The Most Effective Stretches and Exercises for Back Pain

foam-rolling-back-stretches

Most people have 8-hour shifts they spend sitting. We come back from work and what do we do?

We sit again. This lifestyle has led to an increase in the number of people experiencing back pain and moreover, younger people experiencing back pain. 

Luckily, medicine, workouts and technology are all advancing rapidly, so there are many methods to help you get rid of your back pain. One of them is by doing simple foam rolling.

More about what that is, how you can use it and some other tips to get rid of back pain can be found below.

Can you foam roll your lower back?

Foam rolling has become very popular in recent years. It’s a simple, but yet effective way to get rid of lower back pain, hamstring pain, lats pain, and other muscle pain.

If you’re sitting for long periods of time during the day, you will most likely experience tightness in the lower back and hip area, if you already aren’t experiencing it.

One way to alleviate this pain and loosen the tightness you feel is by foam rolling your lower back. 

How do you use a foam roller for the lower back?

Using a foam roller for your lower back is pretty easy. All you need to do is:

  1. Sit on the foam roller with your behind while supporting your weight with your palms and feet
  2. By using your arms and legs, start rocking yourself back and forth to massage your lower back with the foam roller
  3. When you find a hotspot (an area that feels tight), keep massaging it 

This is a simple massage exercise that will loosen your lower back muscles and help you feel less tight or reduce any pain you may be feeling. 

How do you crack your lower back with a foam roller?

When you’re cracking your back, you’re actually adjusting your spine which will loosen it up and help you become more mobile and flexible.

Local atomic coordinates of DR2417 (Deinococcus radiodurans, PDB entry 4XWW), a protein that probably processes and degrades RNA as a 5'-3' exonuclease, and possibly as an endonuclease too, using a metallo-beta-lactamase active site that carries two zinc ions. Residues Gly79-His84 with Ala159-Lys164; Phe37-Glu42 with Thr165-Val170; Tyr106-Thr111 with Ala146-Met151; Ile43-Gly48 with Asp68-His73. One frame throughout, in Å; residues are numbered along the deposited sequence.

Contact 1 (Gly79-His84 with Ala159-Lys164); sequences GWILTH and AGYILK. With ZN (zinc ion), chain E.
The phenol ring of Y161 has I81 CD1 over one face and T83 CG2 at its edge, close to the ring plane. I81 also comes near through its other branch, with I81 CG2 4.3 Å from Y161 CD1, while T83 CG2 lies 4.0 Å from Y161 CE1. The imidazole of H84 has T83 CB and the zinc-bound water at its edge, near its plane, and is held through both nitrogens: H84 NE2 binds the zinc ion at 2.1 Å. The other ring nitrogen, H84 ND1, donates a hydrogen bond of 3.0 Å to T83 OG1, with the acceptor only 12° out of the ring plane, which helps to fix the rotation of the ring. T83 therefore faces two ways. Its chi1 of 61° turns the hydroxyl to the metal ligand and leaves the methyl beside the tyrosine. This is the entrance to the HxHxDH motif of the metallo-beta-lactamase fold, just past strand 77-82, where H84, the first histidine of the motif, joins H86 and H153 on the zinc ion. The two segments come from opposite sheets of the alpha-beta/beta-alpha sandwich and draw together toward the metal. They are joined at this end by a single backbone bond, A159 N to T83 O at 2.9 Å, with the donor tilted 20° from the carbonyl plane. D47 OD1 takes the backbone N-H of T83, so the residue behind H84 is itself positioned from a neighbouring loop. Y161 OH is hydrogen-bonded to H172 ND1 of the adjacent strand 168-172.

Foam roller back stretches are one of the best ways to make your spine align correctly and crack your lower back. To do it: 

  1. Place your foam roller horizontally under your upper back
  2. Bend your knees with your feet against the ground (your butt should be slightly off the floor due to the foam roller)
  3. Cross your arms on your chest
  4. Start rolling up and down slowly. You should feel your lower back and cracking while doing it
  5. Keep rolling back and forth for 1 minute 

When and how often should I foam roll?

It’s recommended to foam roll 3 to 4 times a week for around 10 to 15 minutes, regardless of your profession and exercising routine.

It’s a good way to stretch your muscles and prevent them from going dormant, which can later impair your mobility.

If you’re an athlete or have a job that requires you to sit for a longer period of time during the day, foam rolling is that much more recommended for you.

As long as your body feels good and you don’t feel any pain by doing it, you can foam roll every day.

The more you foam roll, the stronger your muscles will be, and you will experience less pain.

Does foam rolling reduce cellulite?

Foam rolling is effective against cellulite and the prevention of it.